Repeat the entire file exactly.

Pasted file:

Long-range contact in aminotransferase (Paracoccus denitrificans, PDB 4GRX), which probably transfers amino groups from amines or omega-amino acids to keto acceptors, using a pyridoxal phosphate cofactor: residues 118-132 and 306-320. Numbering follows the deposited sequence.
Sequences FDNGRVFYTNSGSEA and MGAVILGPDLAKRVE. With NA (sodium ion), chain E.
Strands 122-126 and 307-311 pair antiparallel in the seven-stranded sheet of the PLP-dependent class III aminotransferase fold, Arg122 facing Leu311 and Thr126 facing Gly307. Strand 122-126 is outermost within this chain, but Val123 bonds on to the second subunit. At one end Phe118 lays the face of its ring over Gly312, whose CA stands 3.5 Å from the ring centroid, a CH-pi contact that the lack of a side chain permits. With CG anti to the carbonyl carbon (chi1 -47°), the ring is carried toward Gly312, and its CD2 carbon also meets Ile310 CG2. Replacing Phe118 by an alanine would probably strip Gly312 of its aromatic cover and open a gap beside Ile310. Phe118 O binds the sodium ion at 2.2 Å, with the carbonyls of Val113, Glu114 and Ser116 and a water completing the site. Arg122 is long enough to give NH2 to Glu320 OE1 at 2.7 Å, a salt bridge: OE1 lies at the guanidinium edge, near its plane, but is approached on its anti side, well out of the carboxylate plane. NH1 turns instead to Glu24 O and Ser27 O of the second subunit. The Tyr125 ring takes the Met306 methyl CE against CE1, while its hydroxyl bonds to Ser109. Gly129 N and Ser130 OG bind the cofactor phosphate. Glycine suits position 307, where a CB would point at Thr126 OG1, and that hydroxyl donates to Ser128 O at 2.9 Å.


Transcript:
Long-range contact in aminotransferase (Paracoccus denitrificans, PDB 4GRX), which probably transfers amino groups from amines or omega-amino acids to keto acceptors, using a pyridoxal phosphate cofactor: residues 118-132 and 306-320. Numbering follows the deposited sequence.
Sequences FDNGRVFYTNSGSEA and MGAVILGPDLAKRVE. With NA (sodium ion), chain E.
Strands 122-126 and 307-311 pair antiparallel in the seven-stranded sheet of the PLP-dependent class III aminotransferase fold, Arg122 facing Leu311 and Thr126 facing Gly307. Strand 122-126 is outermost within this chain, but Val123 bonds on to the second subunit. At one end Phe118 lays the face of its ring over Gly312, whose CA stands 3.5 Å from the ring centroid, a CH-pi contact that the lack of a side chain permits. With CG anti to the carbonyl carbon (chi1 -47°), the ring is carried toward Gly312, and its CD2 carbon also meets Ile310 CG2. Replacing Phe118 by an alanine would probably strip Gly312 of its aromatic cover and open a gap beside Ile310. Phe118 O binds the sodium ion at 2.2 Å, with the carbonyls of Val113, Glu114 and Ser116 and a water completing the site. Arg122 is long enough to give NH2 to Glu320 OE1 at 2.7 Å, a salt bridge: OE1 lies at the guanidinium edge, near its plane, but is approached on its anti side, well out of the carboxylate plane. NH1 turns instead to Glu24 O and Ser27 O of the second subunit. The Tyr125 ring takes the Met306 methyl CE against CE1, while its hydroxyl bonds to Ser109. Gly129 N and Ser130 OG bind the cofactor phosphate. Glycine suits position 307, where a CB would point at Thr126 OG1, and that hydroxyl donates to Ser128 O at 2.9 Å.